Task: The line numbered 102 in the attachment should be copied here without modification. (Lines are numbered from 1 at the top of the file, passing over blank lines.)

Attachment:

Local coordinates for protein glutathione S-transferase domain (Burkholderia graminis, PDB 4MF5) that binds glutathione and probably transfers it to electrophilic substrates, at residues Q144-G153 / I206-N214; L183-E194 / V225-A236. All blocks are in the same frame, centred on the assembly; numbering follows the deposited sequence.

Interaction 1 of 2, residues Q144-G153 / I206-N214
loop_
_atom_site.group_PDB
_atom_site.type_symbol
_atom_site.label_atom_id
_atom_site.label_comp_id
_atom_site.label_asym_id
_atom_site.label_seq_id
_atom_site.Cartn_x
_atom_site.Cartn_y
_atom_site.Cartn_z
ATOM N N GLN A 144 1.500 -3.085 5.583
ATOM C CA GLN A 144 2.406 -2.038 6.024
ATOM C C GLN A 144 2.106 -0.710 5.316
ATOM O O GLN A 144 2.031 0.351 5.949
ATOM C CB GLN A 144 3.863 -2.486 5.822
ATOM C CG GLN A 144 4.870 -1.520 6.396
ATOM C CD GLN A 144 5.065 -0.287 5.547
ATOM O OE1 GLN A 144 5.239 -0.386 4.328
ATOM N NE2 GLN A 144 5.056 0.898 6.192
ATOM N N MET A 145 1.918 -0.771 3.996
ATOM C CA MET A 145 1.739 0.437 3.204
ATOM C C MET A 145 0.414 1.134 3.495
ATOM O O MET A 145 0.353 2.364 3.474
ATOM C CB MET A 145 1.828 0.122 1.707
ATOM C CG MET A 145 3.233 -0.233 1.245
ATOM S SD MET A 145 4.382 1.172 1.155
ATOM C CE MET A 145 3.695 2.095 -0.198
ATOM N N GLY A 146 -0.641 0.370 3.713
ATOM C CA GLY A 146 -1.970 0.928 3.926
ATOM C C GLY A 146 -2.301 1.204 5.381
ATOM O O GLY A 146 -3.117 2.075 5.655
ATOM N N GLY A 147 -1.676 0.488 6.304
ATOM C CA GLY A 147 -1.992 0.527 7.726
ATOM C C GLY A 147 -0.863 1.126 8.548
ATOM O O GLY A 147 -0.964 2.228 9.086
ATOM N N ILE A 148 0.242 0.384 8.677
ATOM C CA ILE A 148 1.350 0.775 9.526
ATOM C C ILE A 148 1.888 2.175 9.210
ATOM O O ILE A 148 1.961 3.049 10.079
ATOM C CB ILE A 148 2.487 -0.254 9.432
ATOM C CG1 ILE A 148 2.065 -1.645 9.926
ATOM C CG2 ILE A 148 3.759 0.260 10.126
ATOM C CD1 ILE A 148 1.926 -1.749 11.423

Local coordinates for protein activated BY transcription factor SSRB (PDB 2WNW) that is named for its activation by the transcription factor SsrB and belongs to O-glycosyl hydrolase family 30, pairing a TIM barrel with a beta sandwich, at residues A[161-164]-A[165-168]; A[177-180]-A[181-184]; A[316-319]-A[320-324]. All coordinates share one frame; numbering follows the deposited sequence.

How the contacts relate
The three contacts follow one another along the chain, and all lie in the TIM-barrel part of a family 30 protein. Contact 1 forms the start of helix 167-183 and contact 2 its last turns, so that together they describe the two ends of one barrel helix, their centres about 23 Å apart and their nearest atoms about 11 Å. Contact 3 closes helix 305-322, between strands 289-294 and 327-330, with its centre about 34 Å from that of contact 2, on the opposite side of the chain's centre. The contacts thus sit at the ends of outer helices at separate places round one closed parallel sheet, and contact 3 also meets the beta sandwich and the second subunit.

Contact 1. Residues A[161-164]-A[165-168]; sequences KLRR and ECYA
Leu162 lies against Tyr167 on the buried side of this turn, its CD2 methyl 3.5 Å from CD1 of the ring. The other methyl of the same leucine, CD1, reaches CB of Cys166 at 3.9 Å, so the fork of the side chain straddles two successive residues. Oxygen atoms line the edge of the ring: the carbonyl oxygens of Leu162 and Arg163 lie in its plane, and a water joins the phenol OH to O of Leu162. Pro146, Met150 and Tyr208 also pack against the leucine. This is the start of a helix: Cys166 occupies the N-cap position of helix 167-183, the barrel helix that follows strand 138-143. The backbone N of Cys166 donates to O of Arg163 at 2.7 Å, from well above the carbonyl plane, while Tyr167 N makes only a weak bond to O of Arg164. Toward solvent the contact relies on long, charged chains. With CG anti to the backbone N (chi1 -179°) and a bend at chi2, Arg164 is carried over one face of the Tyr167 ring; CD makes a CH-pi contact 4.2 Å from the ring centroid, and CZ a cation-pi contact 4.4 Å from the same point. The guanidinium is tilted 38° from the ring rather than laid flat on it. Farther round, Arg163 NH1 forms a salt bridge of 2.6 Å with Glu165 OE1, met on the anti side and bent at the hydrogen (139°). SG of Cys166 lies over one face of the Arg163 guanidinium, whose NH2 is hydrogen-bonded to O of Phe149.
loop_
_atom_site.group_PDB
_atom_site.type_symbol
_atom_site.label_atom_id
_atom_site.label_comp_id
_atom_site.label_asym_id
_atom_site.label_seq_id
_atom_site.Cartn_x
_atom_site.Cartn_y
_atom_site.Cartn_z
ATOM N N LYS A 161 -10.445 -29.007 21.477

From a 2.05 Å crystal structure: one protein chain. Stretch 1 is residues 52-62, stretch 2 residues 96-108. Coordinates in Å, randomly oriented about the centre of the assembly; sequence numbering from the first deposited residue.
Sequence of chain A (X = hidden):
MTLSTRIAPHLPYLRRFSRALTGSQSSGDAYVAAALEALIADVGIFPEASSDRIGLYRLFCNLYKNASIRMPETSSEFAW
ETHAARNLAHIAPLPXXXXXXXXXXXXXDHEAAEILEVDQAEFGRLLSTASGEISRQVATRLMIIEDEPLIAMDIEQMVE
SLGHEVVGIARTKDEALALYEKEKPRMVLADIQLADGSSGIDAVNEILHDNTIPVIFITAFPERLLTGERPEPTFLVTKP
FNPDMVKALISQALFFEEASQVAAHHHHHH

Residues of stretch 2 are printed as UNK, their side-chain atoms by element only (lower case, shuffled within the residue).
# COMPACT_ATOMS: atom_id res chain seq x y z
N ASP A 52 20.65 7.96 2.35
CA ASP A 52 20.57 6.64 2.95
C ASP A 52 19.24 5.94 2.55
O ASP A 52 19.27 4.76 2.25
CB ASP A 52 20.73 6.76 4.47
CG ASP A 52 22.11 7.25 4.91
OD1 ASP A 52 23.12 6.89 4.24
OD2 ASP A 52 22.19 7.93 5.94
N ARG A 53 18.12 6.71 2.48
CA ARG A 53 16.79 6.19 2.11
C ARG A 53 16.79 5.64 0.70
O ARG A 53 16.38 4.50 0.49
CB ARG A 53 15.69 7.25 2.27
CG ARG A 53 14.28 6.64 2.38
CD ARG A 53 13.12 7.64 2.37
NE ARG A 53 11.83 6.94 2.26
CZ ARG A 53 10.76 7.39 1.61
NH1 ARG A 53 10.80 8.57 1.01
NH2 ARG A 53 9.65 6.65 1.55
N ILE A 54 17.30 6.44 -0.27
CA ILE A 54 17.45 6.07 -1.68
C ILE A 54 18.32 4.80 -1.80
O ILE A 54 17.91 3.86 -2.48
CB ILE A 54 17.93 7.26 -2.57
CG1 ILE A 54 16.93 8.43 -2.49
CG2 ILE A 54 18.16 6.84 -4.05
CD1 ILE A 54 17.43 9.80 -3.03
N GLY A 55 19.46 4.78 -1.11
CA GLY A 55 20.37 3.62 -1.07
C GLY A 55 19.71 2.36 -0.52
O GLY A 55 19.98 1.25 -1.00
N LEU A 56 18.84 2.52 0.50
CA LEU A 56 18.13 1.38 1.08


CA LEU A 56 18.13 1.38 1.08